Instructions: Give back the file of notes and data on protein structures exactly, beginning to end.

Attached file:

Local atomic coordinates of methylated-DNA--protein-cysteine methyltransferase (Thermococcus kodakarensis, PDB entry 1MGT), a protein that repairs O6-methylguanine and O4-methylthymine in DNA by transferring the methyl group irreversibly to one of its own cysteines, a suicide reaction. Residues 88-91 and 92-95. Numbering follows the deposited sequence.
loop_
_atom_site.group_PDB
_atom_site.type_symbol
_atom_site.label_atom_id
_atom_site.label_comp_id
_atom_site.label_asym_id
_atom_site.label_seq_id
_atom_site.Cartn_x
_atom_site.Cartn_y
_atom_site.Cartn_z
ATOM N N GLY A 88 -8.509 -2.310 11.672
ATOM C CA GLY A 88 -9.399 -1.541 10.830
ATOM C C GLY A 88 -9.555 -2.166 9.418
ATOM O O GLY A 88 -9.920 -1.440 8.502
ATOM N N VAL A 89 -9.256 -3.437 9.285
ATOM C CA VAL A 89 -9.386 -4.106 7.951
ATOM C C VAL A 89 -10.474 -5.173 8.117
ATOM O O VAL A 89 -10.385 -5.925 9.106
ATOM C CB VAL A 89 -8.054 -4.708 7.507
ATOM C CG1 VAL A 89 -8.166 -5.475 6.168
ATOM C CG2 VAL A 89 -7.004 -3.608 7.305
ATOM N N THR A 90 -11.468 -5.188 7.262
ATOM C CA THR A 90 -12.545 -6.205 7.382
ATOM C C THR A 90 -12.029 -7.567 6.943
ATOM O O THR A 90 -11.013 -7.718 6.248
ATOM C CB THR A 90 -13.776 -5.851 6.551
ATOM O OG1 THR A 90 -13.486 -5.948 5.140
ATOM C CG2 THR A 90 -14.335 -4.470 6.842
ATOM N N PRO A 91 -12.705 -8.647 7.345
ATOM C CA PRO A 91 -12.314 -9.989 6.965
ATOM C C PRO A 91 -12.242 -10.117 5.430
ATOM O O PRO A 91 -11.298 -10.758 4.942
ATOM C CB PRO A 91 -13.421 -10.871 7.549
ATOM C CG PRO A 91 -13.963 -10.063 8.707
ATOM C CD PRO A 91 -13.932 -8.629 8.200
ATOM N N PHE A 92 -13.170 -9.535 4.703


Local atomic coordinates of methylated-DNA--protein-cysteine methyltransferase (Thermococcus kodakarensis, PDB entry 1MGT), a protein that repairs O6-methylguanine and O4-methylthymine in DNA by transferring the methyl group irreversibly to one of its own cysteines, a suicide reaction. Residues 88-91 and 92-95. Numbering follows the deposited sequence.
loop_
_atom_site.group_PDB
_atom_site.type_symbol
_atom_site.label_atom_id
_atom_site.label_comp_id
_atom_site.label_asym_id
_atom_site.label_seq_id
_atom_site.Cartn_x
_atom_site.Cartn_y
_atom_site.Cartn_z
ATOM N N GLY A 88 -8.509 -2.310 11.672
ATOM C CA GLY A 88 -9.399 -1.541 10.830
ATOM C C GLY A 88 -9.555 -2.166 9.418
ATOM O O GLY A 88 -9.920 -1.440 8.502
ATOM N N VAL A 89 -9.256 -3.437 9.285
ATOM C CA VAL A 89 -9.386 -4.106 7.951
ATOM C C VAL A 89 -10.474 -5.173 8.117
ATOM O O VAL A 89 -10.385 -5.925 9.106
ATOM C CB VAL A 89 -8.054 -4.708 7.507
ATOM C CG1 VAL A 89 -8.166 -5.475 6.168
ATOM C CG2 VAL A 89 -7.004 -3.608 7.305
ATOM N N THR A 90 -11.468 -5.188 7.262
ATOM C CA THR A 90 -12.545 -6.205 7.382
ATOM C C THR A 90 -12.029 -7.567 6.943
ATOM O O THR A 90 -11.013 -7.718 6.248
ATOM C CB THR A 90 -13.776 -5.851 6.551
ATOM O OG1 THR A 90 -13.486 -5.948 5.140
ATOM C CG2 THR A 90 -14.335 -4.470 6.842
ATOM N N PRO A 91 -12.705 -8.647 7.345
ATOM C CA PRO A 91 -12.314 -9.989 6.965
ATOM C C PRO A 91 -12.242 -10.117 5.430
ATOM O O PRO A 91 -11.298 -10.758 4.942
ATOM C CB PRO A 91 -13.421 -10.871 7.549
ATOM C CG PRO A 91 -13.963 -10.063 8.707
ATOM C CD PRO A 91 -13.932 -8.629 8.200
ATOM N N PHE A 92 -13.170 -9.535 4.703